You are on page 1of 53

HSE

Health & Safety


Executive

Field studies of the effectiveness of


concrete repairs

Phase 1 Report: Desk study and literature review

Prepared by Mott MacDonald Ltd for


the Health and Safety Executive 2003

RESEARCH REPORT 175

HSE
Health & Safety
Executive

Field studies of the effectiveness of


concrete repairs

Phase 1 Report: Desk study and literature review

N J R Baldwin
BSc MSc FGS MIM CEng
Mott MacDonald Ltd
St Anne House
Wellesley Road
Croydon CR9 2UL

E S King
BSc DiplEng MPhil MICE CEng
Mott MacDonald Ltd
Capital House
Andover Road
Winchester SO23 7BH

This report presents the findings of the project Field Studies of the Effectiveness of Concrete Repairs.
The projects was undertaken in four phases and is presented in five reports.
HSE has published the following four reports:
Phase 1: Desk study and literature review.
Phase 3: Inspection of sites, sampling and testing , at selected repair sites.
Phase 3a: An investigation of the performance of repairs and cathodic protection (CP) systems at the
Dartford West Tunnel, (DWT).
Phase 4: Analysis of the effectiveness of concrete repairs and project findings.
Phase 2 of the project details the selection of study locations and the procedures for investigating and
recording the repair sites. This phase is summarised in the Mott MacDonald report R1093 Phase 2
Report Site Planning.
This report and the work it describes were funded by the Health and Safety Executive (HSE). Its
contents, including any opinions and/or conclusions expressed, are those of the authors alone and do
not necessarily reflect HSE policy.

HSE BOOKS
Crown copyright 2003

First published 2003

ISBN 0 7176 2783 7

All rights reserved. No part of this publication may be

reproduced, stored in a retrieval system, or transmitted in

any form or by any means (electronic, mechanical,

photocopying, recording or otherwise) without the prior

written permission of the copyright owner.

Applications for reproduction should be made in writing to:

Licensing Division, Her Majesty's Stationery Office,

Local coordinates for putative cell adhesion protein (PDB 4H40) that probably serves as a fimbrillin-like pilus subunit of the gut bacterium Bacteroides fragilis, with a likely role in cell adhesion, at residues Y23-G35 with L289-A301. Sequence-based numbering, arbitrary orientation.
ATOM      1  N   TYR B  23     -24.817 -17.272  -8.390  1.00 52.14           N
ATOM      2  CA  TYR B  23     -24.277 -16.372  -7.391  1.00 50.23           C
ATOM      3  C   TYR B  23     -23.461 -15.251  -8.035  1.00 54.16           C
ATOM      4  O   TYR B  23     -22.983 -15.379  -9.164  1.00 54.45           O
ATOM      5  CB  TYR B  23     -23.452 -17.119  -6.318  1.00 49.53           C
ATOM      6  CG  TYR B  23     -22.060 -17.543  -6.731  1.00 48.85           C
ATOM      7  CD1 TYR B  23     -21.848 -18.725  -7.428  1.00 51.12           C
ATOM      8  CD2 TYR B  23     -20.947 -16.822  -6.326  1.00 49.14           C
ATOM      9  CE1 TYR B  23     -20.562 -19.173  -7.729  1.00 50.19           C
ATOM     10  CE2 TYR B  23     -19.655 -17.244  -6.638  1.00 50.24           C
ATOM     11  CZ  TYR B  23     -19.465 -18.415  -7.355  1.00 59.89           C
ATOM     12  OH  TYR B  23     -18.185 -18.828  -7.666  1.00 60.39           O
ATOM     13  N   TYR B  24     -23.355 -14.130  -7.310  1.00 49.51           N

St Clements House, 2-16 Colegate, Norwich NR3 1BQ

or by e-mail to hmsolicensing@cabinet-office.x.gsi.gov.uk

ii

ACKNOWLEDGEMENTS
The authors acknowledge the following for their co-operation and contributions without
whose support the project could not be executed:
Health and Safety Executive
Highways Agency
Industry Management Committee
Institution of Civil Engineers Research and Development Enabling Fund
MM Group Research and Development Fund
Concrete Repairs Ltd
Llewellyn Stonecare Ltd
Geomaterials Research Services Ltd
Building Research Establishment
Weber-Broutin SBD
BNFL Magnox Generation
TRL Limited
Sprayed Concrete Association
Concrete Repair Association
British Energy Generation UK Ltd

iii
iv

CONTENTS

SUMMARY vii

Chapters and Appendices

1 INTRODUCTION 1

1.1 Background 1

1.2 Objectives 1

1.3 Scope of Phase 1 Literature search and expert meetings 2

1.4 Aims of the Literature Search 2

2 CORRESPONDING EXPERT GROUP 4

3 LITERATURE REVIEW 5

3.1 Repair of concrete structures 5

3.2 The repair process 6

3.3 Existing Standards and Specification 10

3.4 Repair options 11

3.5 Repair application and methodology 14

3.6 Electrochemical Repair Techniques 16

3.7 Effectiveness 19

3.8 Methods of testing effectiveness 24

3.9 Examples of studies into repairs 25

4 FINDINGS 30

5 PROGRESS AND FUTURE WORK 31

5.1 Phase 2 31

5.2 Phase 2a Dartford site planning 31

v
APPENDIX A FORTHCOMING EUROPEAN STANDARD EN 1504 32

APPENDIX B BIBLIOGRAPHY 37

Tables
Table 1 Corresponding expert group members 4
Table 2 Composition of concrete repair systems 13
Table 3 Categories of systems for concrete patch repair (from Emberson and
Mays40) 13
Table 4 Application methods and properties of concrete repair materials 14
Table 5 Steps in the conventional repair of reinforced concrete 14
Table 6 Corrosion inhibitors and electrochemical techniques 16
Table 7 Components of EN 1504 32
Table 8 Main technical contents of ENV 1504-9 33
Table 9 Practical examples for application of terms used in the European
Standard on concrete repair principles 34
Table 10 Examples of principles and methods for dealing with reinforcement
corrosion defects (from DD ENV 1504:1997) 7 35

Figures
Figure 1 Stages in the investigation and repair of a structure 8
Figure 2 Re-alkalisation of reinforced concrete affected by carbonation 18
Figure 3 Chloride extraction for chloride infected reinforced concrete 18
Figure 4 Factors affecting compatibility of repair systems 20
Figure 5 Processes involved in repair 23
Figure 6 Logic of European Standard Env 1504 34

vi
SUMMARY

This report presents the findings of Phase 1 of the project Field Studies of the Effectiveness of
Concrete Repairs. An expert group from industry and academia has been set up to consult on
key issues and has been involved in the issue of this document.

A full literature search has been conducted, with the aid of experts in the field, to identify the
state of the art with regard to repair materials, methods for selecting and specifying repairs
and measurement of effectiveness of repairs. International studies of repair performance have
been included in the search.

Phase 2 of the project, detailing the selection of study locations and the procedures for
investigating and recording the repair sites, is summarised in Mott MacDonald report R1093